Billeder på siden

we will give them a wide berth and a hearty auxiliary welcome. If we are unable, or too shiftless, to reach that population, we should mightily rejoice if they could or would. If they or any body else can make people better, here or elsewhere, right heartily will we accept them. And so, on the other hand, if we can reach the southern freedmen or the "mean whites" of the South, and convert and educate them, making them good, industrious Christian southern citizens, why should not our southern Christian brethren rejoice? Their state and their own Church would be bettered by the process and result. If indeed our missionary goes with a destructive, sectarian purpose, with a scheme to overthrow and not to build up, with a desire to demolish the Church that exists, rather than to construct anew, from the raw material of a sinful world, a Church that does not exist, then, and for such a project, we admit that he deserves not to be received with a welcome and a God-speed. And we do most earnestly and firmly deprecate any such unchristian destructivism, if it exists, in our own Church. If there be in the South any uncovered ground, or any neglected material, we have a perfect right to possess and to win it to Christ, and no man has a right to forbid us. If there be a people in the South who prefer a northern ministry it has a right to its own preference. Our brethren of the South, therefore, will put themselves sadly in the wrong if they attempt to engross a territory, and say that any other Church has not the same right to establish pastorates and to inaugurate synods and conferences there that they themselves possess. The General Conference of 1844 assumed to draw by compact an ecclesiastical dividing line; and with what result? If our northern reading of history be correct, the Church, South, was the first to cross the line, and with physical violence infringe the contract. Like the Congregational and Presbyterian bodies, or the Old and New School Presbyterian, the two Methodist Churches must fraternally concede to each other the right of occupying such territory as they respectively please. Though we think, as affirmed in our last Quarterly, that an immediate union of the two Churches is impossible, still the two General Conferences may, by joint committee of ministers or of ministers and eminent laymen, or by episcopal conferences, make such amicable arrangements, as that the two Churches may co-operate rather than antagonize, and so waste a vast amount of surplus force in their evangelizing labors. And in such way we trust that the collisions will be so adjusted, and the harmony will so strengthen, as to inaugurate in the most practicable form some sort of general reunion.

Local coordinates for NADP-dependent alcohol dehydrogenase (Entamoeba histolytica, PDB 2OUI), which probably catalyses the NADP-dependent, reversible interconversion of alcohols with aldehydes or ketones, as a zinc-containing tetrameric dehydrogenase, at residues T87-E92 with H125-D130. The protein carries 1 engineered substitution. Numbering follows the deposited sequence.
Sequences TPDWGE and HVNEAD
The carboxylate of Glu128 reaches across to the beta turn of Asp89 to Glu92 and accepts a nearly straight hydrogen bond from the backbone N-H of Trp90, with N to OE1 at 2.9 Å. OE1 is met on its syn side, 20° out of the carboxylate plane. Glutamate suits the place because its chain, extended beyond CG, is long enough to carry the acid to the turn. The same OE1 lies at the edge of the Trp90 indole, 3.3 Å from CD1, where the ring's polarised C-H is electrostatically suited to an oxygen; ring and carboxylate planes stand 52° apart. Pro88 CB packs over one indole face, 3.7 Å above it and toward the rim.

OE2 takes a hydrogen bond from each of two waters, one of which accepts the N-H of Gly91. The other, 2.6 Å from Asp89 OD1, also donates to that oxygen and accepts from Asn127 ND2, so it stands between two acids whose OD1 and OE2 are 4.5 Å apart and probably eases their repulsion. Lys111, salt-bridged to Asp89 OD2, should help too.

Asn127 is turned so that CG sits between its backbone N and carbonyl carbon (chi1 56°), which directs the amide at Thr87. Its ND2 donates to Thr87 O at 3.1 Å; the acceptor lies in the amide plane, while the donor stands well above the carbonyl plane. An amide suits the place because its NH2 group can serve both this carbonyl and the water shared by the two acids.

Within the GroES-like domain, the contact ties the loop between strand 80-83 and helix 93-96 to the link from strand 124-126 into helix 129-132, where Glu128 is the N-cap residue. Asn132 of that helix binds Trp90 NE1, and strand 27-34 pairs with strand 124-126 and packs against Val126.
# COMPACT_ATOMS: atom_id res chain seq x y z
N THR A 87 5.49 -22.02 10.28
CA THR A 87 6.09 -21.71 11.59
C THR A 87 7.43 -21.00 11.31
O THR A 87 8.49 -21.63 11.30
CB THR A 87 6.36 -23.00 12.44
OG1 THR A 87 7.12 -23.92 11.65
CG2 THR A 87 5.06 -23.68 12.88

Upon the fourth of the above topics we make the following note.

Our present belief is, that such are the temper and relations of the South to the negro, that it is his race which presents a great obligatory mission field in the South, which the North must speedily fill. The future treatment of the negro is indeed the test of our possible future recognition of and fraternization with the Southern Church. Upon this point we are not to be put off, hoodwinked, or excluded; especially under any pretense that "the South alone understands the negro." There is a negro which the South, at least the irreligious South, does very well know. The negro shut out from education in order to be brutified in mind; deprived of the right of judicial oath, in order that the chastity of woman and the safety of man may be exposed to unpunished outrage; excluded from the sacred rights of marriage in order to be reduced to a chance concubinage; bought and sold, as an article of commerce, on the auction block, to the highest bidder; chastised by the driver's whip while performing his task, and chased by the hired bloodhounds when he would escape from it: this is the negro which some part at least of the irreligious South has hitherto known but too well. But a negro who is to possess rights which others are bound to respect, to be endowed with the privileges of education and mental development, with a sacred marriage, with enfranchisement, and with manhood, is a negro which our southern brethren are yet fully to learn. Civilized Christendom demands that the South shall learn that lesson; otherwise the nation and the Northern Churches are in duty bound to inculcate it. We cheerfully trust that our Southern Methodist Church will be the first in the South to appreciate and to teach that "young idea how to shoot." And we believe that all the humanity that has ever hitherto mitigated the southern slavery system, has come from Christianity and the Church. Our best information enables us to believe that the best friend of the negro in the South has been the Methodist Church, South. In the darkest hours of southern proslaveryism, Dr. M'Tyeire published for the South a book, issued from the Southern Concern, upon the subject of slavery, in which he manfully denied the right of property in man, affirmed the manhood of the negro, and maintained his claims to Christian mildness of treatment within the limits of his servile condition as a man. This was all the Southern Church could then do under the pressure of the State, and we have a faith she did it well. But now that the pressure of the State is withdrawn, we shall cheerfully believe, until forced to know the contrary, that she will rise to the dignity of this new position. She will, we would hope, exclude the interference of the North, not by fierce looks, and abortive efforts at lynch law, and icy shoulders,